Munch in the Morning - If your day of adventure starts early, have easy breakfast options on hand. To keep your metabolism revved and hunger at bay, it's best to eat something small with protein and fiber within two hours of waking up. Greek yogurt with fruit or a slice of whole-grain toast with nut butter are easy breakfast options that provide a kick-start to your morning.

Pack Healthy Snacks - Avoid costly and unhealthy food temptations at concession stands and rest-stops by bringing along nutritious snacks.

Don't Skip Meals - Eating every 3-5 hours will help to keep your blood sugar stabilized and set you up for healthier choices the rest of the day. Curb your appetite between meals by packing pre-portioned snacks, like a mix of nuts and dried fruits.

Bring a Cooler - A hot car can turn any snack into a melted mess, so pack a small cooler bag to keep things chilled. The most important addition to the cooler is water, so pack plenty to stay hydrated.

Now that you're ready for your adventure, choose an activity that your family will enjoy. Here are a few suggestions:

Local or state parks - Chances are you're a short drive from a great public park. Do the research to find out if you can enjoy nature trails by foot or rent bicycles for the day. Many parks also have visitors' centers where kids can take part in crafts while learning about native animals and plants.

Zoo - Get up-close-and-personal with wildlife. Check out a zoo in your town filled with lions, tigers and bears, or a petting zoo at a local farm where children can feed goats, sheep, ponies and more.

Beach, lake or river - Pack the car for a day trip to a local waterway in your neck of the woods. Check and see if you can rent kayaks or paddle boats for a day of outdoor activity.

Museums - Give the kids an adventure into the past, wildlife, outer space or the fine arts with a visit to a regional museum. Many museums offer special rates and programs for children to get involved. You may even find you have a mini Picasso or historian-in-the-making in your family.

Source:  www.soyjoy.com


Word of the Day

June 23, 2013 6:18 pm

Mortgagee. Party or institution that lends money; the creditor.


Q: How Do Capital Gains Work If You Have More Than One Home?

June 23, 2013 6:18 pm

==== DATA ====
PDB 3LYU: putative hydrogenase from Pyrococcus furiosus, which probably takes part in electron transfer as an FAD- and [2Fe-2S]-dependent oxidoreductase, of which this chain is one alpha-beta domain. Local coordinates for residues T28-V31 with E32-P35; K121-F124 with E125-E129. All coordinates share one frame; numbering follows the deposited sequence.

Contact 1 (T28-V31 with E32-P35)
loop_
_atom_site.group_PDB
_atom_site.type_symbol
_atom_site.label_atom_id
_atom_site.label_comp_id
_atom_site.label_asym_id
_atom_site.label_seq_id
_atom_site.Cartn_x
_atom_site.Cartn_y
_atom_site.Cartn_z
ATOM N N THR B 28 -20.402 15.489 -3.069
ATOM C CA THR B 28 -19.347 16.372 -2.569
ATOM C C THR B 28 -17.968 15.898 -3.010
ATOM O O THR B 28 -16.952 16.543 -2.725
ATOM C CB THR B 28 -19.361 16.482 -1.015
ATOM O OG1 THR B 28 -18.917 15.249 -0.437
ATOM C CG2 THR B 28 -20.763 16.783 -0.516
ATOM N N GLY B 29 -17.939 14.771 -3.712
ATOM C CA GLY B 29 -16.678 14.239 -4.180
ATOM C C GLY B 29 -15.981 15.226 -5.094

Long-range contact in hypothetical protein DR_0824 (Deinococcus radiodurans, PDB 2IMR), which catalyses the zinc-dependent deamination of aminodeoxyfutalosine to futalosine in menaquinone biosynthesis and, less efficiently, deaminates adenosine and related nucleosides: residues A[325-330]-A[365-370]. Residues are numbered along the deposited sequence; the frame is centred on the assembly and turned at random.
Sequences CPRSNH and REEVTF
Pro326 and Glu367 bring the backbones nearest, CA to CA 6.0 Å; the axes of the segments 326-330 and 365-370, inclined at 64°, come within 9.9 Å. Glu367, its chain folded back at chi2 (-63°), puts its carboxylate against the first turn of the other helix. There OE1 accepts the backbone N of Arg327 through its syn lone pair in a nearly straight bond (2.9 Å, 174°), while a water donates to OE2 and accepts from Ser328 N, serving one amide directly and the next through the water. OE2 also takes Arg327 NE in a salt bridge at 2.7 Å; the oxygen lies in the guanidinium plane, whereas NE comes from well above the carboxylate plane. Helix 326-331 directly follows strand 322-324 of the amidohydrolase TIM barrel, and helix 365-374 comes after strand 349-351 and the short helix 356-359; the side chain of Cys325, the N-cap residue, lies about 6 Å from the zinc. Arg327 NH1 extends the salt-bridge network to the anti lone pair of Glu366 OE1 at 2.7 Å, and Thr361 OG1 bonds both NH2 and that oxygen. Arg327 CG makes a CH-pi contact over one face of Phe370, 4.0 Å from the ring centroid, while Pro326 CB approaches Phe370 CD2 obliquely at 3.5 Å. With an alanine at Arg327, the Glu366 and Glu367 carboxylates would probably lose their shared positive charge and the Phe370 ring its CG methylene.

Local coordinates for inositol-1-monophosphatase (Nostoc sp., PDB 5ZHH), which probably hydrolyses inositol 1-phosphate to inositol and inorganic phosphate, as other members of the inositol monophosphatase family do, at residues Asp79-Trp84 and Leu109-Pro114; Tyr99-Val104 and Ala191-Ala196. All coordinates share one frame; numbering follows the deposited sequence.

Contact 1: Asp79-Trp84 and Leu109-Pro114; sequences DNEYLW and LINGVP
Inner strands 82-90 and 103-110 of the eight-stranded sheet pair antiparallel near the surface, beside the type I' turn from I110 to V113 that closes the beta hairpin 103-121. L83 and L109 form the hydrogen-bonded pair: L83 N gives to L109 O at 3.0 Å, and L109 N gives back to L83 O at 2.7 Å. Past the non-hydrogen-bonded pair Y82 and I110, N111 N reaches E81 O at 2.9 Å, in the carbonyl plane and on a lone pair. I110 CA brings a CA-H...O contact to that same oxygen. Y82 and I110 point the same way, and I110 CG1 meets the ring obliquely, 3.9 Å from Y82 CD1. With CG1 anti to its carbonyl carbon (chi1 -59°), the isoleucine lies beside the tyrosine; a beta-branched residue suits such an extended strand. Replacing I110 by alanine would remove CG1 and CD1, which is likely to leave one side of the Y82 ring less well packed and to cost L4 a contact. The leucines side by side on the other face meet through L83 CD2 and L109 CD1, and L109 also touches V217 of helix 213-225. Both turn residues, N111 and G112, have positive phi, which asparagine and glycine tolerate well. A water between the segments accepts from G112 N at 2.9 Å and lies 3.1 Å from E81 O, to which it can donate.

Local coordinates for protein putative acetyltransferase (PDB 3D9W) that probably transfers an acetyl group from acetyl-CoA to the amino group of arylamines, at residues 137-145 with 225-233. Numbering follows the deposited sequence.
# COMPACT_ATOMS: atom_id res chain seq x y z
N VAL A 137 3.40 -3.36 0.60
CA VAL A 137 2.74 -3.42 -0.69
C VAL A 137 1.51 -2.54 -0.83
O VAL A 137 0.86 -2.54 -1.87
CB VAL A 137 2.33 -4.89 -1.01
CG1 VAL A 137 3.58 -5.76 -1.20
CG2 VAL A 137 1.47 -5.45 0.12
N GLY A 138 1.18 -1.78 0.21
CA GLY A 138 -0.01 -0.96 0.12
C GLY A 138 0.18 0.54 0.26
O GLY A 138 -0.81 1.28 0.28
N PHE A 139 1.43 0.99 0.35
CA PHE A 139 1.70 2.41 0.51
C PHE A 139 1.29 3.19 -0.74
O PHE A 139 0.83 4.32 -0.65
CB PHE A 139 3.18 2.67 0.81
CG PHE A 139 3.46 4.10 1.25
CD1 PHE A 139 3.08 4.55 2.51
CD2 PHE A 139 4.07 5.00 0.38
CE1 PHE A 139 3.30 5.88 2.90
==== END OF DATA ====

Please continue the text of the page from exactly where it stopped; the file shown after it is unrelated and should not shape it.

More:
A: For more than one home, you can exclude the gain only from the sale of your main residence.  You must pay tax on the gain from selling any other home.  If you have two homes and live in both of them, your main home is usually the one you live in most often.


Savvy Money Tips to Share With Your Teen

June 23, 2013 6:18 pm

(Family Features) -- Most parents have learned things about money they wish they had known at a younger age. But when it comes to broaching the topic with their own teenagers, about a third would rather talk to them about smoking, drugs and bullying than money. Parents can take the angst out of teaching money management by working it into everyday routines.

"Your kids are most likely interested in money and having more of it, but they may not know where to start," says Susan Ehrlich, president of financial services for H&R Block. "Teaching money skills before they graduate will help them make smart choices and learn from their financial missteps now, so they're better prepared when they're on their own."

Below are several tips:

Encourage learning by earning. You may or may not want your teen to hold down a job while in high school, but you can instill the concept of earning by encouraging occasional paying projects, such as babysitting or mowing lawns.

Practice makes perfect. Ask your teen to manage a portion of the family budget, such as writing the weekly menu and grocery list to fit your budget or keeping track of eating-out expenses every month.

Save now, spend later. Open a savings account for your teen to plan for future purchases. If you're able, offer to match a portion of their savings to encourage the behavior. This can help convey the difference between needs and wants. Verbalize your own wants for something the entire family can save for and enjoy together, then share your progress toward the goal.

Set some limits. If your teen has a credit card, set a realistic credit limit so the balance can be paid in full each month. Your teen will also see the impact of interest rates and annual fees.

Be a good financial role model. Pay your own bills on time and ask your teen to be part of the process. Talk to your teen about the importance of a good credit score and how to maintain it—for example, paying your bills on time accounts for 35 percent of your score. Help them understand lower credit scores mean higher interest that could cost thousands of unnecessary dollars.

Source: www.hrblockdollarsandsense.com.